Trump transition handling of classified info raised concern. Donald Trump tries to brush off Russia leak scandal as nations begin to question US trust. CNN told not to report city Trump revealed cnn.video (Today) - CNN's Jake Tapper reports that in March CNN learned ISIS was developing laptop bombs

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The official — and the White House — played down the value of the information Trump released. It was known to many in the government, and given ISIS’ shrinking footprint, there are only a few cities that it could have come from, the official said. The New York Times reported that Israel was the foreign partner that passed along the intelligence.

Defending disclosure

Trump and his Army Lt. Gen. H.R. McMaster, the national security adviser, have defended the disclosure of information to the Russians. Trump, in a tweet, pronounced "an absolute right" to informing the Russians of the threat. McMaster, meanwhile, told reporters that it "wholly appropriate," and added that Trump wasn't aware of its source.

But a senior congressional staffer confirmed that the information divulged by Trump involved laptop computers and batteries. This official said the disclosure did harm U.S. intelligence collection efforts and that Trump may have tipped the Russians off to other sensitive sources and methods for collecting information. The staff member spoke on condition of anonymity, because staff were not authorized to speak publicly on intelligence matters.

Are you ready to forfeit your laptop when flying?

  Are you ready to forfeit your laptop when flying? Since 9/11, airline passengers have had to deal with the full panoply of security measures: bans on liquids, inspection of laptops at security gates, taking shoes off, not to mention coping with shrinking legroom and most recently, passengers getting dragged off planes. Now, the Trump administrationNow, the Trump administration and the Department of Homeland Security are contemplating a laptop ban that could cause even more tension between passengers and airlines.

By using several techniques, this report tries to give a wider range of information , basing its analysis on advanced comparisons with normal values based on real hard disks and on expert-like checks.

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In Brussels on Wednesday, U.S. Homeland Security officials and their European counterparts exchanged security information as U.S. officials pressed their plan to ban laptops and tablets from the cabins of trans-Atlantic flights.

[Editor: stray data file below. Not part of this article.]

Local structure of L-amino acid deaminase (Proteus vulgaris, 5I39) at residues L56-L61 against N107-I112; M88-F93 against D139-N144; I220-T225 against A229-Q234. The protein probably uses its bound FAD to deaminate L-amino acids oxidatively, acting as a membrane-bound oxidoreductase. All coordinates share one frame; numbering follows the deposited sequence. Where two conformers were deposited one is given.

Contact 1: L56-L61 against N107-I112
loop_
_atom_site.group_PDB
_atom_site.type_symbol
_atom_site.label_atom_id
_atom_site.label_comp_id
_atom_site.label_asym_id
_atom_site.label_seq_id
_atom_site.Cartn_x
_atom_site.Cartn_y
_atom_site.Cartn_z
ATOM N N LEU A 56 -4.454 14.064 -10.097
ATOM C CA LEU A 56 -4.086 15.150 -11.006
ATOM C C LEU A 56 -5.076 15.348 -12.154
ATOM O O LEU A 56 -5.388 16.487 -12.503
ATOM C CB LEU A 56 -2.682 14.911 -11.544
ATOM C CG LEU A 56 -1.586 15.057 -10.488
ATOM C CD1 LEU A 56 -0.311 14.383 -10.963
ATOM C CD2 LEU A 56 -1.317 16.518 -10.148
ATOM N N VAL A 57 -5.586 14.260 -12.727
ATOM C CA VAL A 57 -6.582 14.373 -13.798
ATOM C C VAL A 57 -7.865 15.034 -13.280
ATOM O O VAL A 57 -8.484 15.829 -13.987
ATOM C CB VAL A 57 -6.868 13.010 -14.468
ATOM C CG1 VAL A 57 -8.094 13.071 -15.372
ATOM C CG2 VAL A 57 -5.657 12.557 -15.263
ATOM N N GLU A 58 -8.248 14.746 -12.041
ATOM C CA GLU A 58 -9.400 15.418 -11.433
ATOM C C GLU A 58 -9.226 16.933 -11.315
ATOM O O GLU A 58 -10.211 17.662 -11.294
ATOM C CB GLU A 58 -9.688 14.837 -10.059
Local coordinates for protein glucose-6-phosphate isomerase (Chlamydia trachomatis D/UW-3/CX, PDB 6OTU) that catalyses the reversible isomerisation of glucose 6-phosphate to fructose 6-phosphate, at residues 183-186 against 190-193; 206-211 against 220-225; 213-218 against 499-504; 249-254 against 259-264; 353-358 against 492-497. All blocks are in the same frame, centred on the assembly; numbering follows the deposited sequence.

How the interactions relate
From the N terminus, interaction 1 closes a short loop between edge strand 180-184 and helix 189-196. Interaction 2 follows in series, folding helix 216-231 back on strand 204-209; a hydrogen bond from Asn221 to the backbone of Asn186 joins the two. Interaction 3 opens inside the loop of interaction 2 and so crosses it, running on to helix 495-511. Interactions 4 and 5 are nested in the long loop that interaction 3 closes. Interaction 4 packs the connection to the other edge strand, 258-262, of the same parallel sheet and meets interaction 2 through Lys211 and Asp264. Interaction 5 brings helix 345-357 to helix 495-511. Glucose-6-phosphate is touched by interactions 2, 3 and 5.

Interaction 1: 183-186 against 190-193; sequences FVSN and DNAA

The American plan would expand a ban established in March for in-flight laptops and other large electronics for U.S.-bound flights from 10 airports in eight countries in the Middle East and Africa. The expansion involves routes carrying up to 65 million people annually on more than 400 daily flights, according to Homeland Security. The concern, officials stated at the time, was that explosives could be smuggled aboard in those consumer electronic devices.

​The International Air Transport Association, which represents more than 250 airlines in more than 100 countries, estimated the ban would cost more than $1 billion annually in lost time to passengers.

Agencies with a need to know about disclosures such as the one made by Trump made to the Russians are notified of spillage because it can affect their operations. In this case, Homeland Security needed to be notified of the issue as it oversees threats against U.S. interests.


Trump disclosure of classified intel may have endangered spy: report .
<p>President Trump's reported disclosure of classified information may have put an Israeli spy's life at risk, according to current and former U.S. officials.</p>The spy, who was placed by Israel inside ISIS, provided intelligence on an active ISIS plot to bring down a passenger jet plane to the United States, ABC reported Tuesday.